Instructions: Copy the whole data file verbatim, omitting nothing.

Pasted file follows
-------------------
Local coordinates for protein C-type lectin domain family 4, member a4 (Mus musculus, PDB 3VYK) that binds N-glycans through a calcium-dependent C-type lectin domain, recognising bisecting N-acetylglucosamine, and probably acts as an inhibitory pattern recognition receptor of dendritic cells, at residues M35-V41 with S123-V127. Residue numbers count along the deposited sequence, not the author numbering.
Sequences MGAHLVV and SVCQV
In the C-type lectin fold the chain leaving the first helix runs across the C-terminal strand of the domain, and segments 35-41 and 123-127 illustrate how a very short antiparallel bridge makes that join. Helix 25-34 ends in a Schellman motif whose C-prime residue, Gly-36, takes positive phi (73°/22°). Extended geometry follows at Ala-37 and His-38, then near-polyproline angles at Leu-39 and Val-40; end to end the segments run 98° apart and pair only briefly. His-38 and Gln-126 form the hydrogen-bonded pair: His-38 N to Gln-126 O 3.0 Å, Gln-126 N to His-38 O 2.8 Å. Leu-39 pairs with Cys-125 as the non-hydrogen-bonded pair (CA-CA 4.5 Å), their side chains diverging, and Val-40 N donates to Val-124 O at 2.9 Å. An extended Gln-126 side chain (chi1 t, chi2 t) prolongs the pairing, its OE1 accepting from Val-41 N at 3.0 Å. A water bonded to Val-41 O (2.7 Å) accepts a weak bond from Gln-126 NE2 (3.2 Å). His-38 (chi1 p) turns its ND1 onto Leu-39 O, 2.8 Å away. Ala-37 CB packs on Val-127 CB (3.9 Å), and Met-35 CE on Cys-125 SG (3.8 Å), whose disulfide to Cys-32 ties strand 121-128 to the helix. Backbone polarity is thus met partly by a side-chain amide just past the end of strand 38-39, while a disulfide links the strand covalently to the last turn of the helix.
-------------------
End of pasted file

Local coordinates for protein C-type lectin domain family 4, member a4 (Mus musculus, PDB 3VYK) that binds N-glycans through a calcium-dependent C-type lectin domain, recognising bisecting N-acetylglucosamine, and probably acts as an inhibitory pattern recognition receptor of dendritic cells, at residues M35-V41 with S123-V127. Residue numbers count along the deposited sequence, not the author numbering.
Sequences MGAHLVV and SVCQV
In the C-type lectin fold the chain leaving the first helix runs across the C-terminal strand of the domain, and segments 35-41 and 123-127 illustrate how a very short antiparallel bridge makes that join. Helix 25-34 ends in a Schellman motif whose C-prime residue, Gly-36, takes positive phi (73°/22°). Extended geometry follows at Ala-37 and His-38, then near-polyproline angles at Leu-39 and Val-40; end to end the segments run 98° apart and pair only briefly. His-38 and Gln-126 form the hydrogen-bonded pair: His-38 N to Gln-126 O 3.0 Å, Gln-126 N to His-38 O 2.8 Å. Leu-39 pairs with Cys-125 as the non-hydrogen-bonded pair (CA-CA 4.5 Å), their side chains diverging, and Val-40 N donates to Val-124 O at 2.9 Å. An extended Gln-126 side chain (chi1 t, chi2 t) prolongs the pairing, its OE1 accepting from Val-41 N at 3.0 Å. A water bonded to Val-41 O (2.7 Å) accepts a weak bond from Gln-126 NE2 (3.2 Å). His-38 (chi1 p) turns its ND1 onto Leu-39 O, 2.8 Å away. Ala-37 CB packs on Val-127 CB (3.9 Å), and Met-35 CE on Cys-125 SG (3.8 Å), whose disulfide to Cys-32 ties strand 121-128 to the helix. Backbone polarity is thus met partly by a side-chain amide just past the end of strand 38-39, while a disulfide links the strand covalently to the last turn of the helix.